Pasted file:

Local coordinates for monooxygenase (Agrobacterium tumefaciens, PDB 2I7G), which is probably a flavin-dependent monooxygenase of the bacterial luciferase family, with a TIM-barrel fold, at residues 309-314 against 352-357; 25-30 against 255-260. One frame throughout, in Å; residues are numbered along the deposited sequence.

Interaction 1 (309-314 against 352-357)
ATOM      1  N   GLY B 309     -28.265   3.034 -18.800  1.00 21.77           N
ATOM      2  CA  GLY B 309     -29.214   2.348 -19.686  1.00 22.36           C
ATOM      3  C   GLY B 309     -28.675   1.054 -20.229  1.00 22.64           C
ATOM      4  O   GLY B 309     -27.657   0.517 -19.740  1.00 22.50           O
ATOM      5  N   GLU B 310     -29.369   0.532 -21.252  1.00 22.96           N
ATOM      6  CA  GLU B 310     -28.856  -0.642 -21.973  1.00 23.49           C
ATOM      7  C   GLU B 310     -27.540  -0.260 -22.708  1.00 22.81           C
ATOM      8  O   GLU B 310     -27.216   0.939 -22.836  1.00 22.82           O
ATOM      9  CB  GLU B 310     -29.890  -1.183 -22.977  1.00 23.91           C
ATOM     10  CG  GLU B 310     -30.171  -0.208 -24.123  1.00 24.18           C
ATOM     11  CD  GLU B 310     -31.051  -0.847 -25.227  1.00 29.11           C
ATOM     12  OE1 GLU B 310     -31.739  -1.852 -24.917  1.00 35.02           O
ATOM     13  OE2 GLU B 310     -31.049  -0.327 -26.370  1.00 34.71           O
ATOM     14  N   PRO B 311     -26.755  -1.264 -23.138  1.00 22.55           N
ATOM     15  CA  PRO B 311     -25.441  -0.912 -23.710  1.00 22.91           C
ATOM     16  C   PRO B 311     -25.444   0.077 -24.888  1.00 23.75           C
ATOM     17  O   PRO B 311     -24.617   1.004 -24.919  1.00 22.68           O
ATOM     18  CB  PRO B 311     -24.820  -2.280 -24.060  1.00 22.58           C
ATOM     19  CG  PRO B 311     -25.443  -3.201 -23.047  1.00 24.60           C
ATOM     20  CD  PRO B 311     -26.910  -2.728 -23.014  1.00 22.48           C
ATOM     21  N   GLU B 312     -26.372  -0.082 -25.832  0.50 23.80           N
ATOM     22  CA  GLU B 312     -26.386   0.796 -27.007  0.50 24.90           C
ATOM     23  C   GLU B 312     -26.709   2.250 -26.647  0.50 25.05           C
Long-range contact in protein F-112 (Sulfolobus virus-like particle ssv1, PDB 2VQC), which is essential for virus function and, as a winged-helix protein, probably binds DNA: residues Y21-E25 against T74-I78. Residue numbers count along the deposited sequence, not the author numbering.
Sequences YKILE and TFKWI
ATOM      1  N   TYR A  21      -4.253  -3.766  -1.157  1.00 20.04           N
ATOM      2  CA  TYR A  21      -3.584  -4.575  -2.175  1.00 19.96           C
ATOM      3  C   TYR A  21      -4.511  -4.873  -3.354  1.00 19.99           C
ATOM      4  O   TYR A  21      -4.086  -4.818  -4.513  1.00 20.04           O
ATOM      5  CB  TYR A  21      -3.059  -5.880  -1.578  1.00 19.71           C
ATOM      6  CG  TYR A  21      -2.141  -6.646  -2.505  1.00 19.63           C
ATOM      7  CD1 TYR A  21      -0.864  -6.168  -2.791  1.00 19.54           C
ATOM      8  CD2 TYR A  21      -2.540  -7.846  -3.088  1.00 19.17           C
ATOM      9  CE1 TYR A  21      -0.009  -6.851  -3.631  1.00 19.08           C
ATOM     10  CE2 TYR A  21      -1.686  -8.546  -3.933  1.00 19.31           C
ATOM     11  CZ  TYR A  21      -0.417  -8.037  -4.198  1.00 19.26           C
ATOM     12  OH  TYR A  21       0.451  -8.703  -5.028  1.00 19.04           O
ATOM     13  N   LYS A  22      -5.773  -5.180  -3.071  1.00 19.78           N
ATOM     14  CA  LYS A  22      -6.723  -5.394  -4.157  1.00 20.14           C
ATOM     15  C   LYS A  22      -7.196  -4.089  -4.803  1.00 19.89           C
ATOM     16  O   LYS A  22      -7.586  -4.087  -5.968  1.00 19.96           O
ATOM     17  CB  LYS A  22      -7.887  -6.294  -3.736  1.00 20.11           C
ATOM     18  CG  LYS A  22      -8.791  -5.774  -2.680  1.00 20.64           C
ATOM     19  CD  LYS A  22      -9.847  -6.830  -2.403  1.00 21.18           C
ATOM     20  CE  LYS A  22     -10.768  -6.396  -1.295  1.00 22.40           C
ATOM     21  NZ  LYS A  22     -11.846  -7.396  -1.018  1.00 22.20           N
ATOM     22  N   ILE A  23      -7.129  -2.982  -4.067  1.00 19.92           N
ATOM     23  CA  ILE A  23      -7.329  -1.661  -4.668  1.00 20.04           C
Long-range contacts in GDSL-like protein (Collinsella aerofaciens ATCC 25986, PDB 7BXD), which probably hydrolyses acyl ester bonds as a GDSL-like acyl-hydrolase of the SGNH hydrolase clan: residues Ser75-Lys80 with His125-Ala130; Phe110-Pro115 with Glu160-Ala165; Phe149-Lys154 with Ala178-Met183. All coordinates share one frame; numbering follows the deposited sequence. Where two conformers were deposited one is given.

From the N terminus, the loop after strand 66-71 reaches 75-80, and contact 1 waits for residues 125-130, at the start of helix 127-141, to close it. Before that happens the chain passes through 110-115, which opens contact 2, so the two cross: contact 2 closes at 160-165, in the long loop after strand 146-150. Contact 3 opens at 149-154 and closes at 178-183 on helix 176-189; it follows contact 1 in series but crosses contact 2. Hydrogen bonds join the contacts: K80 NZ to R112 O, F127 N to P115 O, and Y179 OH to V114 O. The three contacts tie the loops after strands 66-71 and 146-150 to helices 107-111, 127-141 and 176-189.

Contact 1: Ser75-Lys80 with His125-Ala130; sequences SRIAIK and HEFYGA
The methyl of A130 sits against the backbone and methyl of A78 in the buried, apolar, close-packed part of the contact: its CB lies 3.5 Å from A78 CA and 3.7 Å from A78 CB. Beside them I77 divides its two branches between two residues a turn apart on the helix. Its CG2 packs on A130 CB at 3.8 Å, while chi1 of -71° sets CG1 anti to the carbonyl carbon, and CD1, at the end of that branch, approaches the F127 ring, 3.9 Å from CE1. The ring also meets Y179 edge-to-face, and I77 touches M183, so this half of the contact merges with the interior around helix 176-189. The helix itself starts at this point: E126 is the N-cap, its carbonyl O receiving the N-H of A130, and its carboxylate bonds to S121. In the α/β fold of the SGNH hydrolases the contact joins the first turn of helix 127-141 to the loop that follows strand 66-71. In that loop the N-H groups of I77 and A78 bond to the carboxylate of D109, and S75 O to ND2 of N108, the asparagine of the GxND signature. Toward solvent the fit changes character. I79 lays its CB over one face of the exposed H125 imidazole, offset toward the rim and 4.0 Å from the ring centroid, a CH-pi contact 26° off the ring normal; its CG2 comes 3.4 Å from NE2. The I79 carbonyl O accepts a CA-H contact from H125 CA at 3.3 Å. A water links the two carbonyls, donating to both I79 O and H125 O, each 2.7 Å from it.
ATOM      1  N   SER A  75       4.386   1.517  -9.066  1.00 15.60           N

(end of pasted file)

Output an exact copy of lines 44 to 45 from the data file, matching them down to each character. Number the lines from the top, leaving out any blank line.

ATOM     17  CB  LYS A  22      -7.887  -6.294  -3.736  1.00 20.11           C
ATOM     18  CG  LYS A  22      -8.791  -5.774  -2.680  1.00 20.64           C